So Lucas transitioned from public school to a pre-vocational program one mile from my house after the school bus stopped coming. He used to go to the pre-vocational program Monday through Friday, 8:30 to three o'clock with a one to one aide who would transport him back and forth as well. But this pre-vocational program closed suddenly with COVID in March of 2020, and Lucas never went back. He could have gone back for a couple days, couple hours wearing a mask. But right, I mean, before COVID, the pre-vocation program was getting less and less appropriate for Lucas. They didn't have a lot of work, like when they started, they had a lot of work that he enjoyed. And with COVID, they really I couldn't imagine that they would have any kind of productive work. It would just involve him doing puzzles and playing Uno, and I didn't think it was appropriate to send them back. So now, at the age of twenty five, Lucas spends his days doing volunteer work, taking walks, playing games, doing puzzles, making meals, doing wash, and it is less structured, and requires more work to coordinate. But he is happy, and that's what's important. So I thought I'd write a little bit more about how kids can go to school until they are 21 in the United States. A lot of people don't know that. And also, you know, everywhere, wherever you are living in the United States or outside of the United States, once kids do turn 21, funding is way different, is usually not available and services are a problem as well. So I don't really talk all that much about exactly how to get services or what services Lucas has because it was a big advocacy journey with me, and it really is very dependent on your your individual circumstance. And as a professional, I really want to focus my efforts mostly on helping get parents empowered to detect and treat the earliest signs of autism and to help as the child gets older, to help parents and professionals work in their local community to get services better for that child. Because at that point, just an online course is not going to be the answer. OK, day four is post a milestone, and so I was going to post a picture of Lucas riding a bike or, you know, things that go like that learning to walk. But I posted a picture of Lucas tying shoes. And he has met many important milestones along the way. But I think among the most important ones that Lucas uses every single day include, Lucas learning how to shower, how to dress himself and how to tie his shoes. Lucas could have learned to tie his shoes earlier, but I didn't know how to teach him. He was 14 years old when I did. Actually, it was because I got roped into doing a presentation on Tag Teach that I had to kind of pick something and teach Lucas. And so it was shoe tying and it only took a few weeks of five minute sessions. Actually, I created a little study on shoe tying with him. And it also took some time to generalize the skill because of course, once he did learn to tie his shoes, it was summertime and he started wearing sandals more. And so it requires some time to generalize it. But I do have a video of the tag teach procedure I use with Lucas back in 2010, and we can link that in the show notes. And we also I also have a video blog on shoe tying that is more recent and we can link that in the show notes as well.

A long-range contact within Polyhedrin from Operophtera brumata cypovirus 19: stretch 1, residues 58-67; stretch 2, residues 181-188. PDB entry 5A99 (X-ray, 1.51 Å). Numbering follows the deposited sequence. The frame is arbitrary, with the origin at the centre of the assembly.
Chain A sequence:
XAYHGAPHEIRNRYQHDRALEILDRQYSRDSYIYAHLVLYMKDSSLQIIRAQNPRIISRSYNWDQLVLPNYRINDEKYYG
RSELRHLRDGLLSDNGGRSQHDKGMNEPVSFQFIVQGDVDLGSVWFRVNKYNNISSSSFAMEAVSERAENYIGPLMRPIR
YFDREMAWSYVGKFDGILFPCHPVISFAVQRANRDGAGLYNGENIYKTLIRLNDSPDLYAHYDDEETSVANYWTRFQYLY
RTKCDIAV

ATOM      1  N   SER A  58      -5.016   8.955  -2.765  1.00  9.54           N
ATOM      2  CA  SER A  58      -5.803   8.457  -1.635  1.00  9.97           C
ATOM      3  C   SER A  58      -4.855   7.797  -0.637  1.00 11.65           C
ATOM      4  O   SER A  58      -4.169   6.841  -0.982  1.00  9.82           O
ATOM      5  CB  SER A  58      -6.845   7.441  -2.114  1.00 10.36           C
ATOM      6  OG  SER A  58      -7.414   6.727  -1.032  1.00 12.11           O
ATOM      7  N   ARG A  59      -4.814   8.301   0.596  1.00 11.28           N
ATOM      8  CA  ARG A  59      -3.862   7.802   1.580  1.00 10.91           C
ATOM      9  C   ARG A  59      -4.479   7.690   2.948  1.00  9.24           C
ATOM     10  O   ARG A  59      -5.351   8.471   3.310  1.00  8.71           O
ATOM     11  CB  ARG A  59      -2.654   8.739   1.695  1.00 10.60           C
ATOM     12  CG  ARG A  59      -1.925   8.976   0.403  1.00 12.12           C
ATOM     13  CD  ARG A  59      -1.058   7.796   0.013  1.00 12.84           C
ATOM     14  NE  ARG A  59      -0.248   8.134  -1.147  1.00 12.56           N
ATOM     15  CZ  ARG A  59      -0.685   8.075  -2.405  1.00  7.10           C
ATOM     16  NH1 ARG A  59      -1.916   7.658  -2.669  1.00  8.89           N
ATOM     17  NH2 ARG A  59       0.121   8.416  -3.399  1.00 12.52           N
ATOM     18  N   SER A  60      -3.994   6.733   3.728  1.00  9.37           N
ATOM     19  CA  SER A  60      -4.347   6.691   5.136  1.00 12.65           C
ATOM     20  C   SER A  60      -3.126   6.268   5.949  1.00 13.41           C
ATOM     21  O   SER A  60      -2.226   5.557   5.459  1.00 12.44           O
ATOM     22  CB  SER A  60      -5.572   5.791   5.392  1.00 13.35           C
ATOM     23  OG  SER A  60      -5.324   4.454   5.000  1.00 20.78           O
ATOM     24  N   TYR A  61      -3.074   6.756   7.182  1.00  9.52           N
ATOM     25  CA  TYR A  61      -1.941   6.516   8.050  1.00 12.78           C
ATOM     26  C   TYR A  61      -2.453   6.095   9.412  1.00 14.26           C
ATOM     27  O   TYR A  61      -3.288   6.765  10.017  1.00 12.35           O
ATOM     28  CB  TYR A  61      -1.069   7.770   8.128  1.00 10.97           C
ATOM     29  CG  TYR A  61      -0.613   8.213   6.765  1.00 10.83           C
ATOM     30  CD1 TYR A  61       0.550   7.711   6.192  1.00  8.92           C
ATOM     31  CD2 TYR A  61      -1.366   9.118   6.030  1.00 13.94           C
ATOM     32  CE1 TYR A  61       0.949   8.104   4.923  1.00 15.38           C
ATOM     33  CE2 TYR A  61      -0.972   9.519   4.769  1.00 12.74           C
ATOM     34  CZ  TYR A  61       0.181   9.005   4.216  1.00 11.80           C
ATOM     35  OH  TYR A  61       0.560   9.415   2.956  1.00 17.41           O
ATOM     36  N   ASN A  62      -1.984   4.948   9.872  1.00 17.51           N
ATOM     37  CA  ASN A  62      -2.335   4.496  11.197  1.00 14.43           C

The 25 Days of Autism Challenge: Days 5-9